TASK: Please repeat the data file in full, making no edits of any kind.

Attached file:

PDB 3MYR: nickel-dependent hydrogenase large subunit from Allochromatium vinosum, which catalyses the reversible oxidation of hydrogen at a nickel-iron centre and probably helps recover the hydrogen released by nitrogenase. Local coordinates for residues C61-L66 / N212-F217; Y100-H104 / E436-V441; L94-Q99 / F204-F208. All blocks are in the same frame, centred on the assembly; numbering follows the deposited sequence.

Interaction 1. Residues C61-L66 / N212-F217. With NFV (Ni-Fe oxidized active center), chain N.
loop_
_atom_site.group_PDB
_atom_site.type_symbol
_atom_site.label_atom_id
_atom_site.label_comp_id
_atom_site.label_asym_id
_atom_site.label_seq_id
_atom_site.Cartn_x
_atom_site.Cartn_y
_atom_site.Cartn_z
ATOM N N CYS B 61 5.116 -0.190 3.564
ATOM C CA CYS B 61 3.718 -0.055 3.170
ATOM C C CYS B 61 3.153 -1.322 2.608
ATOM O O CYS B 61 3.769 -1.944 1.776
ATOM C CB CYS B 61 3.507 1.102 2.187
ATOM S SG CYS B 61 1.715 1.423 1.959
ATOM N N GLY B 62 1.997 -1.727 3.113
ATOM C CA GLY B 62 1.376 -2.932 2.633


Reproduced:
PDB 3MYR: nickel-dependent hydrogenase large subunit from Allochromatium vinosum, which catalyses the reversible oxidation of hydrogen at a nickel-iron centre and probably helps recover the hydrogen released by nitrogenase. Local coordinates for residues C61-L66 / N212-F217; Y100-H104 / E436-V441; L94-Q99 / F204-F208. All blocks are in the same frame, centred on the assembly; numbering follows the deposited sequence.

Interaction 1. Residues C61-L66 / N212-F217. With NFV (Ni-Fe oxidized active center), chain N.
loop_
_atom_site.group_PDB
_atom_site.type_symbol
_atom_site.label_atom_id
_atom_site.label_comp_id
_atom_site.label_asym_id
_atom_site.label_seq_id
_atom_site.Cartn_x
_atom_site.Cartn_y
_atom_site.Cartn_z
ATOM N N CYS B 61 5.116 -0.190 3.564
ATOM C CA CYS B 61 3.718 -0.055 3.170
ATOM C C CYS B 61 3.153 -1.322 2.608
ATOM O O CYS B 61 3.769 -1.944 1.776
ATOM C CB CYS B 61 3.507 1.102 2.187
ATOM S SG CYS B 61 1.715 1.423 1.959
ATOM N N GLY B 62 1.997 -1.727 3.113
ATOM C CA GLY B 62 1.376 -2.932 2.633